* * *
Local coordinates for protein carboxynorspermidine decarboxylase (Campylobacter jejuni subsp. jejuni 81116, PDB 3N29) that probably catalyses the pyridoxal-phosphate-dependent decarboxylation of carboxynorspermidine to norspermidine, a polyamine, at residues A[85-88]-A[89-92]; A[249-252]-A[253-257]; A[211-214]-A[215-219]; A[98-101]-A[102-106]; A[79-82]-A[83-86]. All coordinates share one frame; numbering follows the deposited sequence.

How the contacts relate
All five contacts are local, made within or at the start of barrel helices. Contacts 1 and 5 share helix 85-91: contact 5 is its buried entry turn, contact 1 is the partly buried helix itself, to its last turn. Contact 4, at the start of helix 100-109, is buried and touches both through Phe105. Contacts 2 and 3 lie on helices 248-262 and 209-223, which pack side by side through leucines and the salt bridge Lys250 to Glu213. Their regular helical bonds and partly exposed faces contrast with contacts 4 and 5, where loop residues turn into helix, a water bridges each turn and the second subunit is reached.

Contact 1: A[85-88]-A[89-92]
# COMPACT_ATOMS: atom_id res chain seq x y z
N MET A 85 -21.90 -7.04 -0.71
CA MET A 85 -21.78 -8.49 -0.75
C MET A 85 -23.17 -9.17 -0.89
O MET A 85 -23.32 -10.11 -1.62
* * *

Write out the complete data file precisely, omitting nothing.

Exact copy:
Local coordinates for protein carboxynorspermidine decarboxylase (Campylobacter jejuni subsp. jejuni 81116, PDB 3N29) that probably catalyses the pyridoxal-phosphate-dependent decarboxylation of carboxynorspermidine to norspermidine, a polyamine, at residues A[85-88]-A[89-92]; A[249-252]-A[253-257]; A[211-214]-A[215-219]; A[98-101]-A[102-106]; A[79-82]-A[83-86]. All coordinates share one frame; numbering follows the deposited sequence.

How the contacts relate
All five contacts are local, made within or at the start of barrel helices. Contacts 1 and 5 share helix 85-91: contact 5 is its buried entry turn, contact 1 is the partly buried helix itself, to its last turn. Contact 4, at the start of helix 100-109, is buried and touches both through Phe105. Contacts 2 and 3 lie on helices 248-262 and 209-223, which pack side by side through leucines and the salt bridge Lys250 to Glu213. Their regular helical bonds and partly exposed faces contrast with contacts 4 and 5, where loop residues turn into helix, a water bridges each turn and the second subunit is reached.

Contact 1: A[85-88]-A[89-92]
# COMPACT_ATOMS: atom_id res chain seq x y z
N MET A 85 -21.90 -7.04 -0.71
CA MET A 85 -21.78 -8.49 -0.75
C MET A 85 -23.17 -9.17 -0.89
O MET A 85 -23.32 -10.11 -1.62